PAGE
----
When we remember that it is human’s work that we are paying for, not just “things,” we can make wholly different choices about spending money. We can spend money and stop being a “consumer” if that makes sense. We can USE money to connect with other humans. So often we do the opposite. We use the fact that we are paying someone money for something like a haircut or cleaning our house or taking care of our children as an excuse to treat them differently than we would a friend or relative. We all do it. (Be warned: Sometimes when I try to treat someone I am paying for a service more humanely than they expect, they act as if I am crazy.)

As a doula and as a woman, I value so-called women’s work — no matter who does it, men or women. Long ago as a teenager learning about women’s work in history I vowed that I would pay childcare workers fairly even if they themselves did not charge a fair amount (which is true in our area. Our babysitter charges an absurdly low hourly rate and doesn’t charge for sick days: hers or ours!). A more accurate term I learned in graduate school is “reproductive work” — which is all the work that is (usually) unpaid if it happens within a family. It is the work that is necessary to reproduce ourselves everyday (taking a shower, mending clothes, cooking, doing dishes, gardening, etc.) and to reproduce another generation (childcare, etc.)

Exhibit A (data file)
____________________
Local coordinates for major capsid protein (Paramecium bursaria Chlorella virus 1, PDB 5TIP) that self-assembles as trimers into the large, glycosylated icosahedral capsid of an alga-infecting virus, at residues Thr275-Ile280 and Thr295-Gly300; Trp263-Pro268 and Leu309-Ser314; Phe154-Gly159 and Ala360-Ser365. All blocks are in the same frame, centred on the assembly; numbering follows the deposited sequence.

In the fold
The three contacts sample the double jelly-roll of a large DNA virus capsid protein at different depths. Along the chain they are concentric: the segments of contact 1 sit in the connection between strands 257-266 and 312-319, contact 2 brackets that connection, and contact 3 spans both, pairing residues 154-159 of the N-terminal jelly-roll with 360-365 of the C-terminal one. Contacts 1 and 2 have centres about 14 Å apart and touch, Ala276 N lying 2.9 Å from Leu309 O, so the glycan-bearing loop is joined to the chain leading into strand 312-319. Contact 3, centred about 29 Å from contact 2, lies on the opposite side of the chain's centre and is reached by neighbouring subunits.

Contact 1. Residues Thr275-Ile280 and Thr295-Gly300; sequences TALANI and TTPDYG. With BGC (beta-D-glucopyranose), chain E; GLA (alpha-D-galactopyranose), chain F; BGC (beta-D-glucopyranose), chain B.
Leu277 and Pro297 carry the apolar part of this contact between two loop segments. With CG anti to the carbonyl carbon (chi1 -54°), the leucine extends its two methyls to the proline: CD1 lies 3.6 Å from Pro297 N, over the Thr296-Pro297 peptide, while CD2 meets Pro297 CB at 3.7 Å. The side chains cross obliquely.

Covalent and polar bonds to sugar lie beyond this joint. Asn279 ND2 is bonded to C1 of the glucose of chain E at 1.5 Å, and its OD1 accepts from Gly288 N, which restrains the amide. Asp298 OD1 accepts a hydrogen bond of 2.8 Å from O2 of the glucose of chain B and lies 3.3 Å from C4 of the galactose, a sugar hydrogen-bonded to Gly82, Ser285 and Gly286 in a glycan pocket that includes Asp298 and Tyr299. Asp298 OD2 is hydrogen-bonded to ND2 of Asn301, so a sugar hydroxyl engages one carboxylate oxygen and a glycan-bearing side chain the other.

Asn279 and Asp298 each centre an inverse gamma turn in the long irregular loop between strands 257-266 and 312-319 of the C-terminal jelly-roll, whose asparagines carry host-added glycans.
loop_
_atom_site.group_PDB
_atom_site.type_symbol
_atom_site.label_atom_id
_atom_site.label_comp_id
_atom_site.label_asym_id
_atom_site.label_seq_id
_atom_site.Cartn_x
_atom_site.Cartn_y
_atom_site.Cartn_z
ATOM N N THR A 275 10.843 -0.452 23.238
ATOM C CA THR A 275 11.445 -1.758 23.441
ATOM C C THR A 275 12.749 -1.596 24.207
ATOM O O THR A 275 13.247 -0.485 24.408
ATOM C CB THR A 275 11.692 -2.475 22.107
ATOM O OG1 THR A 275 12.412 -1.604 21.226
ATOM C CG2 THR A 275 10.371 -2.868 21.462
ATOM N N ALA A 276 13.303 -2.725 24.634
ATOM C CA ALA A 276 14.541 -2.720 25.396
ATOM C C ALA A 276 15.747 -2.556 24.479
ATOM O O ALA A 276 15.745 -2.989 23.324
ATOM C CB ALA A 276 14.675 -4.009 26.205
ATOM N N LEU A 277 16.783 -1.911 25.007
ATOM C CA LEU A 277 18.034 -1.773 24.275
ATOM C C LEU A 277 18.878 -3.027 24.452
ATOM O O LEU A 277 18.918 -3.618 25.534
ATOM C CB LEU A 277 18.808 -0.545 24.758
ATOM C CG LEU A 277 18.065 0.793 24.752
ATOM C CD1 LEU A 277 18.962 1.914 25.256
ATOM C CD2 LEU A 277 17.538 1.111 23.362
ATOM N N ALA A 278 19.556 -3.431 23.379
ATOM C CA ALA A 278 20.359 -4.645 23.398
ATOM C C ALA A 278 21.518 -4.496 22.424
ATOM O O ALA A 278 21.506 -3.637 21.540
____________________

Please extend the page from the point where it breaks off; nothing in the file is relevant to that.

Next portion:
Because of larger cultural and global forces outside of any one person’s control, we are not able to do all the reproductive work inside families anymore. In my case, a big factor is that my parents, my husband’s parents, and all our siblings (eight in all) live far, far away from us. The closest is a ten-hour drive; many of them live across the globe. Many of my friends rely on their extended family for SOOO much help. My best friend here sends her two kids to her in-laws overnight every Saturday. [An aside: I can’t imagine having a night off of children to spend with my husband free of charge every week. When we do hire a babysitter, we have to go out of the house. I would love to stay at home and sleep at home with my husband with no kids in the house!] Just because I would prefer to have much of this reproductive work done inside my family networks doesn’t mean that is the best way to do it in 2012.